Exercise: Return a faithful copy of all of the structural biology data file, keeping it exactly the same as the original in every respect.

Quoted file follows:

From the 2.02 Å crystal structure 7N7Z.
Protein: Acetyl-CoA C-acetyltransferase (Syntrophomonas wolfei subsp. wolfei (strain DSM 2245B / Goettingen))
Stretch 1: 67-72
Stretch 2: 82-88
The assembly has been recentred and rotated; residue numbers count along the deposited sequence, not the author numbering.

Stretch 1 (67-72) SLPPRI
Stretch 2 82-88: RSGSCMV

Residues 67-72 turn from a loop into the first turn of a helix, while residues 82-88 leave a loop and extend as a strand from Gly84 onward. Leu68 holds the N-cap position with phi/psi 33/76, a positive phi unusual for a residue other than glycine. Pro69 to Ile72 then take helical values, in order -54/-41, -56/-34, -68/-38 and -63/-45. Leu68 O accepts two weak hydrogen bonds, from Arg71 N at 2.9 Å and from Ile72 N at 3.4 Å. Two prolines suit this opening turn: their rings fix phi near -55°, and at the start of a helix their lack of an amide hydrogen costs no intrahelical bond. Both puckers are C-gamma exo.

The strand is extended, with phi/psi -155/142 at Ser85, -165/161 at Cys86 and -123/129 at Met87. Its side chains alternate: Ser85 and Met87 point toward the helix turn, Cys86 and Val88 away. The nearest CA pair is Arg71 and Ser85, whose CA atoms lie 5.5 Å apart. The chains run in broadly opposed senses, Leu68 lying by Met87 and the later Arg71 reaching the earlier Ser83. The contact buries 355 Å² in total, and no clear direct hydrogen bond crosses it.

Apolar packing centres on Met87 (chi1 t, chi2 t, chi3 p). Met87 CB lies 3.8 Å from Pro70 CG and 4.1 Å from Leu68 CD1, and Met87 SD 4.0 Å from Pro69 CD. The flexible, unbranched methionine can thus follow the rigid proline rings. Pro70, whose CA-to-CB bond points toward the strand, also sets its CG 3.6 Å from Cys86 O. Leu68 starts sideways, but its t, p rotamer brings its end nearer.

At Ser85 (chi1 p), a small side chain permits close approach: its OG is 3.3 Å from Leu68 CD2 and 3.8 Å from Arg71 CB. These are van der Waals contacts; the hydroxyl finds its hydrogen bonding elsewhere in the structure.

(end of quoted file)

From the 2.02 Å crystal structure 7N7Z.
Protein: Acetyl-CoA C-acetyltransferase (Syntrophomonas wolfei subsp. wolfei (strain DSM 2245B / Goettingen))
Stretch 1: 67-72
Stretch 2: 82-88
The assembly has been recentred and rotated; residue numbers count along the deposited sequence, not the author numbering.

Stretch 1 (67-72) SLPPRI
Stretch 2 82-88: RSGSCMV

Residues 67-72 turn from a loop into the first turn of a helix, while residues 82-88 leave a loop and extend as a strand from Gly84 onward. Leu68 holds the N-cap position with phi/psi 33/76, a positive phi unusual for a residue other than glycine. Pro69 to Ile72 then take helical values, in order -54/-41, -56/-34, -68/-38 and -63/-45. Leu68 O accepts two weak hydrogen bonds, from Arg71 N at 2.9 Å and from Ile72 N at 3.4 Å. Two prolines suit this opening turn: their rings fix phi near -55°, and at the start of a helix their lack of an amide hydrogen costs no intrahelical bond. Both puckers are C-gamma exo.

The strand is extended, with phi/psi -155/142 at Ser85, -165/161 at Cys86 and -123/129 at Met87. Its side chains alternate: Ser85 and Met87 point toward the helix turn, Cys86 and Val88 away. The nearest CA pair is Arg71 and Ser85, whose CA atoms lie 5.5 Å apart. The chains run in broadly opposed senses, Leu68 lying by Met87 and the later Arg71 reaching the earlier Ser83. The contact buries 355 Å² in total, and no clear direct hydrogen bond crosses it.

Apolar packing centres on Met87 (chi1 t, chi2 t, chi3 p). Met87 CB lies 3.8 Å from Pro70 CG and 4.1 Å from Leu68 CD1, and Met87 SD 4.0 Å from Pro69 CD. The flexible, unbranched methionine can thus follow the rigid proline rings. Pro70, whose CA-to-CB bond points toward the strand, also sets its CG 3.6 Å from Cys86 O. Leu68 starts sideways, but its t, p rotamer brings its end nearer.

At Ser85 (chi1 p), a small side chain permits close approach: its OG is 3.3 Å from Leu68 CD2 and 3.8 Å from Arg71 CB. These are van der Waals contacts; the hydroxyl finds its hydrogen bonding elsewhere in the structure.